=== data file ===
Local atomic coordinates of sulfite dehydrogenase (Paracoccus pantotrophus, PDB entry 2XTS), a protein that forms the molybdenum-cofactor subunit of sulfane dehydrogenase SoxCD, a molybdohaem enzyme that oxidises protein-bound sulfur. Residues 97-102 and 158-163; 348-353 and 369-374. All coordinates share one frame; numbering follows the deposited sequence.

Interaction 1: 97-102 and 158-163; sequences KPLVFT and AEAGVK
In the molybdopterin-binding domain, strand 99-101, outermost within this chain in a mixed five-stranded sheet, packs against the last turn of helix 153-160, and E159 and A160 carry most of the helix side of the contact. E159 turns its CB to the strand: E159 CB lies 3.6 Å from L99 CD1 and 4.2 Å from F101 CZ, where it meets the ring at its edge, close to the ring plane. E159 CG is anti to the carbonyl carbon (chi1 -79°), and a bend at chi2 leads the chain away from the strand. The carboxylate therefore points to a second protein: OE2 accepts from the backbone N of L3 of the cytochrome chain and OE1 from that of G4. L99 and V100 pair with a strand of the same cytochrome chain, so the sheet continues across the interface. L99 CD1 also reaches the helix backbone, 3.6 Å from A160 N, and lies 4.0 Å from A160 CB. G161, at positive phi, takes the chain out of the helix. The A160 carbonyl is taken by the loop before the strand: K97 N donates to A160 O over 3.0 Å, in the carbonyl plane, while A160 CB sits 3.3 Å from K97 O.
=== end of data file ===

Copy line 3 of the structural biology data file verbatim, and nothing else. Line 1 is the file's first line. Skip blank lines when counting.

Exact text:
In the molybdopterin-binding domain, strand 99-101, outermost within this chain in a mixed five-stranded sheet, packs against the last turn of helix 153-160, and E159 and A160 carry most of the helix side of the contact. E159 turns its CB to the strand: E159 CB lies 3.6 Å from L99 CD1 and 4.2 Å from F101 CZ, where it meets the ring at its edge, close to the ring plane. E159 CG is anti to the carbonyl carbon (chi1 -79°), and a bend at chi2 leads the chain away from the strand. The carboxylate therefore points to a second protein: OE2 accepts from the backbone N of L3 of the cytochrome chain and OE1 from that of G4. L99 and V100 pair with a strand of the same cytochrome chain, so the sheet continues across the interface. L99 CD1 also reaches the helix backbone, 3.6 Å from A160 N, and lies 4.0 Å from A160 CB. G161, at positive phi, takes the chain out of the helix. The A160 carbonyl is taken by the loop before the strand: K97 N donates to A160 O over 3.0 Å, in the carbonyl plane, while A160 CB sits 3.3 Å from K97 O.